I will see you in hell!
Vengeance is mine!!
You can say that this is a spy movie, because in the literal sense there is a lot of spying but as far as espionage goes comparatively to what we know from Bond films this is nonexistent. Specifically if we are to analyse it License to Kill is more of a revenge action movie and Bond makes do with little necessity for using any gadgets. This supports the fact that in this movie Bond is not on an official mission from Mi6 but is operating as a renegade in a country where he has no authority. Therefore the title of the film Licence to Kill is blatantly an ironic one because killing is the one thing that Dalton’s Bond is not allowed to do. The final showdown between Sanchez and Bond results in Bond using a cigar lighter that Leiter had given him at the start of the film to set Sanchez on fire, and providing Sanchez with the understanding for Bond’s reasons in pursuing him. Vengeance has never been so sweet though this does seem eerily similar to the final scenes in Once Upon A Time in the West.
In relation to its time:
Licence to Kill is part revenge, part war on drugs. Really and truly this should be called Scarface Bond, such is its predilection with drugs and its character study of a drug baron, with the absence however of a certain leetle friend. Made in 1989, drugs were big business for cartels in some countries in South America and a major problem for the government of the United States of America.
In 1989 the year of LTK’s release, the US implemented Operation Just Cause; an initiative to capture General Manuel Noriega in Panama whose drug trafficking activities had been condoned by the CIA since the 1960’s. At the same time in Colombia a certain Pablo Escobar was at the peak of his power. He was untouchable claiming that the essence of his cocaine business was: “simple- you bribe someone here, you bribe someone there, and you pay a friendly banker to get your money back.” In 1989 Forbes magazine estimated Escobar’s personal net worth close to $3 billion, while his Medellin cartel controlled 80% of the global cocaine market.
Therefore the similarities between Franz Sanchez (the drug baron villain of the film) General Manuel Noriega and Pablo Escobar are clearly evident, with just a hint of Tony Montana; though Robert Davi does a better job of a Hispanic accent than Pacino.
One of the appealing aspects of the film is that it has gives a significant amount of attention to the ménage e trios subplot between Bond, Pam Bouvier and Lupe Lamora. Admittedly Lupe is the hottest of two but it is Pam (tiene mi cuarazon) that is able to pull the heart strings and who you hope that Tim will come to his senses for.
Pam Bouvier makes a case for being one of the best Bond girls
Pam Bouvierplayed by Carey Lowel is what all Bond girls should aspire to (take note Naomi Harris). To look at, she seems a bit plain and with the short cut bob hairstyle is made to look tomboyish. This transgender theme is expanded further in somewhat cliché way by her ability to mix it with the big boys. Take the scene at the Barrelhead bar which is her first introduction to James Bond. When a man grabs her from behind she is able to overturn him and leave him flat on his back, and is more than comfortable using a shotgun. In truth, if you are ever involved in a bar room brawl you sure are going to want to have Pam Bouvier with a shotgun with you. The case for Bouvier being the best Bond girl rests on the fact that she is more than just tits candy for Bond to have his wicked way with. She serves a proactive role within the narrative and is far from timid, as let’s face it most Bond girls are. Okay Ursula Undress had THAT bikini, but Pam Bouvier has balls.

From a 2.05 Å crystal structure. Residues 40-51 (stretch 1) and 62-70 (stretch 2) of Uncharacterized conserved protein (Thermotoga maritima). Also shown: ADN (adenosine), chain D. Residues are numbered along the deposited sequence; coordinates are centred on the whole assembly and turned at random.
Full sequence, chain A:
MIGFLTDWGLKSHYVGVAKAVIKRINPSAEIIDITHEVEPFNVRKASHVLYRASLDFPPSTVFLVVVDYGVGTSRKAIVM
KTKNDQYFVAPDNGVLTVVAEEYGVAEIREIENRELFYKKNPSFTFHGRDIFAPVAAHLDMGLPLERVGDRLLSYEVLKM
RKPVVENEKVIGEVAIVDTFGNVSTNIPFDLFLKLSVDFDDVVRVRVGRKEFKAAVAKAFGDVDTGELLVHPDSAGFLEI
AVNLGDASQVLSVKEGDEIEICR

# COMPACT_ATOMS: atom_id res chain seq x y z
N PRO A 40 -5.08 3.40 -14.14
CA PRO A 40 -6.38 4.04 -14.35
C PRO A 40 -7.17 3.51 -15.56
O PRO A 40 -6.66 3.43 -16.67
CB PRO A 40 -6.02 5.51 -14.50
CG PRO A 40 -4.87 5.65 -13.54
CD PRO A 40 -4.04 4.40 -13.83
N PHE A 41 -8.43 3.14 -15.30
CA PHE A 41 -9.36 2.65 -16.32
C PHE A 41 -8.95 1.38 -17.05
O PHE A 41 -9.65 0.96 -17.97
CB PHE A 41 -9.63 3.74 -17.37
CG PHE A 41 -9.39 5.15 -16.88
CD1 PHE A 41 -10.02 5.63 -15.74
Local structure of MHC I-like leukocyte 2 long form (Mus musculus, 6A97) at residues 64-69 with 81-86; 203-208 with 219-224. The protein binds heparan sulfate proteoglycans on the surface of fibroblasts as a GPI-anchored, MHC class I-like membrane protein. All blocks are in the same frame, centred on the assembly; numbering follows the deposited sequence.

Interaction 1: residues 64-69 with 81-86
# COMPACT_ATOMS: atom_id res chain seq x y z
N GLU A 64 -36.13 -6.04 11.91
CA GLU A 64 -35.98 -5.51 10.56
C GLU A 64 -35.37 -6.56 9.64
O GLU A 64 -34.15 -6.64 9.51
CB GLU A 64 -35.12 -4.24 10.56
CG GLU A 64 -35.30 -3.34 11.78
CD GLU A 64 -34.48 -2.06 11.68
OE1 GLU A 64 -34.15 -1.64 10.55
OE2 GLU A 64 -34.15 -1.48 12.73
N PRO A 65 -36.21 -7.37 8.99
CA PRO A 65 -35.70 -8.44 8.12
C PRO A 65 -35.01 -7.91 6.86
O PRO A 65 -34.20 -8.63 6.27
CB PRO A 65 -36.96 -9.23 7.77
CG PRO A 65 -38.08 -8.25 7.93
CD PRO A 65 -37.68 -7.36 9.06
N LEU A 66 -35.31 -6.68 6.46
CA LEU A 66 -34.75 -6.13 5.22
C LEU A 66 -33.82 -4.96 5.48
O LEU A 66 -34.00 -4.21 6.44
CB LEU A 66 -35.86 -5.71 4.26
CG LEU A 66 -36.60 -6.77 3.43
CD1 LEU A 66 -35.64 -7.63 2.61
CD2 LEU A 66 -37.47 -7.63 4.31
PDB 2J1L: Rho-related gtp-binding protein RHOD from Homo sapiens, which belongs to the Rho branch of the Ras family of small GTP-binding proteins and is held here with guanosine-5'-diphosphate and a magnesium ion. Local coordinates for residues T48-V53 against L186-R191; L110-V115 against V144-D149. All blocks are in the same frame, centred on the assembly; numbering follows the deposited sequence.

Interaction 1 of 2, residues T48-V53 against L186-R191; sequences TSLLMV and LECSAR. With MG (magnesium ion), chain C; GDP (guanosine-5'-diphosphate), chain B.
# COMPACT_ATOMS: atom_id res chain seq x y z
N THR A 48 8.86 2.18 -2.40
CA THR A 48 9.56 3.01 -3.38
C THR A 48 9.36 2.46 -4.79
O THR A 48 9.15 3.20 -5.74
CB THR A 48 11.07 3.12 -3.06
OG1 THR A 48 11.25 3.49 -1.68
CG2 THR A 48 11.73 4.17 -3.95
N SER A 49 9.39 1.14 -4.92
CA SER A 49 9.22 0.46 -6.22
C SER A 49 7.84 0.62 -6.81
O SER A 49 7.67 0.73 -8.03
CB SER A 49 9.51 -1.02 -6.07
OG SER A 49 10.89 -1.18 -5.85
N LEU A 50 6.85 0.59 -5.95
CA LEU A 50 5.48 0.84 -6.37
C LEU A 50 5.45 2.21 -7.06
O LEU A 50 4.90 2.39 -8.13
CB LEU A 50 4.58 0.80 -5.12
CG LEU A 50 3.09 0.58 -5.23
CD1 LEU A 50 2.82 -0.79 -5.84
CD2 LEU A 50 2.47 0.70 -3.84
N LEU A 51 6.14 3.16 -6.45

What they said about Licence to Kill
Licence to Kill was not the financial success that it should have been, nor is it talked about in the same breath as Goldfinger or Dr. No, when perhaps it should be. Maybe it’s extreme detour from the Bond template did harm to this or the increased violence, but the rating system did not help. Reviews were mixed: “Dalton … is really quite hopeless” said Tom Hibbert from Empire giving the film 2/5 stars, while on the other hand Roger Ebert gave the film 3½ /4 stars claiming “License to Kill is one of the best of the recent Bonds.”.
What the Illbomb says about Licence to Kill
Obviously Tom Hibbert is not a real movie critic. It is a pity this was Dalton’s last Bond film as the dark direction he was taking character in would have reinvigorated the franchise for the better. However at least he is able to maintain a 100% record of quality Bond films which is a feat that no actor has been able to do.
The Illbomb List showing License to Kill’s place in the goodness of Bond films
- Licence to kill
- Dr. No
- The living daylights
- Casino Royale
- From Russia with love
- On her majesty’s secret service
- Live and let die
- The man with the golden gun